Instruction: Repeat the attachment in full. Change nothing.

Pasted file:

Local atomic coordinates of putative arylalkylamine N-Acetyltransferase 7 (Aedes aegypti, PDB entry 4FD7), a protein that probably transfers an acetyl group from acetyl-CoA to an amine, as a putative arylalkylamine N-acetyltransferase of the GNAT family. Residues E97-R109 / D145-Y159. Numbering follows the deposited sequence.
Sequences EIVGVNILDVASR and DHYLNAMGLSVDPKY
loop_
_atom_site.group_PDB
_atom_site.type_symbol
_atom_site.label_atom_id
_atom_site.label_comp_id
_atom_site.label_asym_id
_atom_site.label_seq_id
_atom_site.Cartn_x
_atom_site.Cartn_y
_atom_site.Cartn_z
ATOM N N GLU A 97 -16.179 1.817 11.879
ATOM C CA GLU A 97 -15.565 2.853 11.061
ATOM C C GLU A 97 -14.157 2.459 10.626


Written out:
Local atomic coordinates of putative arylalkylamine N-Acetyltransferase 7 (Aedes aegypti, PDB entry 4FD7), a protein that probably transfers an acetyl group from acetyl-CoA to an amine, as a putative arylalkylamine N-acetyltransferase of the GNAT family. Residues E97-R109 / D145-Y159. Numbering follows the deposited sequence.
Sequences EIVGVNILDVASR and DHYLNAMGLSVDPKY
loop_
_atom_site.group_PDB
_atom_site.type_symbol
_atom_site.label_atom_id
_atom_site.label_comp_id
_atom_site.label_asym_id
_atom_site.label_seq_id
_atom_site.Cartn_x
_atom_site.Cartn_y
_atom_site.Cartn_z
ATOM N N GLU A 97 -16.179 1.817 11.879
ATOM C CA GLU A 97 -15.565 2.853 11.061
ATOM C C GLU A 97 -14.157 2.459 10.626